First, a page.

The orchard mason bee (Osmia lignaria) is a gentle beneficial insect that has potential as a pollinator of apples, cherries, and other tree fruits. It is found throughout most of North America, particularly in wooded areas but often around homes in towns and cities.
Homeowners sometimes become concerned when they see the bee entering cavities under shake siding or investigating nail holes or other cavities in wood during March through early June. These are not destructive insects, since they do not excavate holes in the wood, though they will clean out loose debris. No controls are recommended, since no damage is done. To prevent the bee from nesting, holes may be filled with caulking.
The orchard mason bee is usually slightly smaller than a honey bee and a shiny dark blue in color. The actual size of the bee depends largely upon the size of the hole in which it grew. Males (Fig. 1) are smaller than females, have longer antennae and an additional tuft of light colored hairs on the face. Females (Fig. 2) have hairs on the underside of the abdomen, called the "scopa", adapted for carrying pollen.
Fig. 1 Male orchard bee. Note the long antennae. (The red coloring is caused by Chaetodactylus sp. mites riding on the bee.)
Female orchard mason bee on blossom.
Fig. 2 The female approaches the flower from the top, transferring pollen from other flowers in the process.
The female uses existing holes in wood for a nest. She chooses holes slightly larger than her body, usually 1/4 to 3/8 inches in diameter. The bee first places a mud plug at the bottom of the hole, then brings in 15 to 20 loads of nectar and pollen which she collects from spring flowers, including apples and other fruits. If you watch the bee closely as she enters the nest, you can see the pollen on the underside of her abdomen.
When the female has provided a sufficient supply of food for the larva, she lays an egg and then seals the cell with a thin mud plug. She then provisions another cell, and continues in this fashion until the hole is nearly full. Finally the bee plasters a thick mud plug at the entrance (Fig. 3). Some wasps and leaf-cutter bees also build nests in such holes but their nests can be distinguished from the orchard mason bee nests by characteristics of the plug. The plug of the mason bee is always rough while the wasp prepares a smooth plug.(Fig. 4). Leaf-cutters seal the holes with chewed-up leaves.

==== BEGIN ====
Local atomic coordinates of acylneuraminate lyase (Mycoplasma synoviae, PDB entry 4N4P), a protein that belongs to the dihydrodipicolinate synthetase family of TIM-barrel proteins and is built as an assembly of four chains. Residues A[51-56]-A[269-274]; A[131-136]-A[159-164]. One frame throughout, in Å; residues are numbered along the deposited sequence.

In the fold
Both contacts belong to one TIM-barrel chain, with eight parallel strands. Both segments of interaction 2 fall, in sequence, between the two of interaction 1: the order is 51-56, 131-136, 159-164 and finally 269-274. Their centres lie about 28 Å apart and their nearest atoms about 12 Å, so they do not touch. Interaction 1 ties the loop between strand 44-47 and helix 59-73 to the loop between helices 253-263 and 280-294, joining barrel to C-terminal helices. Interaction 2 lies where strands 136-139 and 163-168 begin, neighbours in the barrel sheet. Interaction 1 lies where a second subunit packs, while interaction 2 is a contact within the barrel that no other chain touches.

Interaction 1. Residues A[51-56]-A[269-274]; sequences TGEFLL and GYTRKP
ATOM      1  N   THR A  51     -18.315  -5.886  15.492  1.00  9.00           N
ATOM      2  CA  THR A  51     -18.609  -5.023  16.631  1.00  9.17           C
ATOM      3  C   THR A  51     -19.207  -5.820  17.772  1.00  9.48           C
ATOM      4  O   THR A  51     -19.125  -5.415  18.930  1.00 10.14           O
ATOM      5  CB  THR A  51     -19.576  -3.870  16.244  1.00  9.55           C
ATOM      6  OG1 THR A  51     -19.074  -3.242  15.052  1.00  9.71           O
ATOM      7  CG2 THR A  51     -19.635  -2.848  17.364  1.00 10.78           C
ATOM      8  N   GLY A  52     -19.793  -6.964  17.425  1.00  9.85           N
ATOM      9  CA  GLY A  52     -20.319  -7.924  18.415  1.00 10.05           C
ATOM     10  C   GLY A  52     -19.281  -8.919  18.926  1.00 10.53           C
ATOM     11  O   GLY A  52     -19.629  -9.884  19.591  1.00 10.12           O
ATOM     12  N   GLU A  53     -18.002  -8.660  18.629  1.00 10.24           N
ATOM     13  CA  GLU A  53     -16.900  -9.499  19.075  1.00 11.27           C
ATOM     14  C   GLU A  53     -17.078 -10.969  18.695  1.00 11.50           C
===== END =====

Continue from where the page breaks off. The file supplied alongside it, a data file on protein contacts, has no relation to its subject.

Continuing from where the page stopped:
Fig. 3 Orchard mason bee putting entrance plug in her nest.
Fig. 4 Trap nest with holes filled by female bee. Note smooth wasp plugs on the right.
The female orchard mason bee lives for about a month and can produce one or two eggs each day. The larva hatches from the egg after a few days and begins to eat its provisions. When the pollen-nectar mass is completely eaten in about 10 days, the larva spins a cocoon and pupates within the cell.
Near the end of the summer the bee transforms to the adult stage but remains in the cocoon throughout the winter. In the spring, when the weather has warmed up sufficiently, the males begin to emerge by chewing their way out of the cocoons and through the mud plugs. The females, which are almost always in the inner cells of the tunnel, emerge several days later. One or two weeks may be required for all the bees to emerge during cool weather.
Females mate soon after emerging, then begin nesting in 3 to 4 days. The bees forage on a number of different flowers. In wooded areas, they seem to prefer ballhead waterleaf. In urban areas, dandelion and Oregon grape are commonly visited, in addition to cherries and apples.
The orchard mason bee is non-aggressive and will sting only if handled roughly or if it should get trapped under clothing. It is less objectionable than the honey bee as a pollinator in urban areas and should be encouraged. Efforts are being made experimentally to develop large populations of these bees to use as a supplement to honey bees for fruit pollination, much as the alfalfa leafcutting bee was developed for alfalfa seed pollination.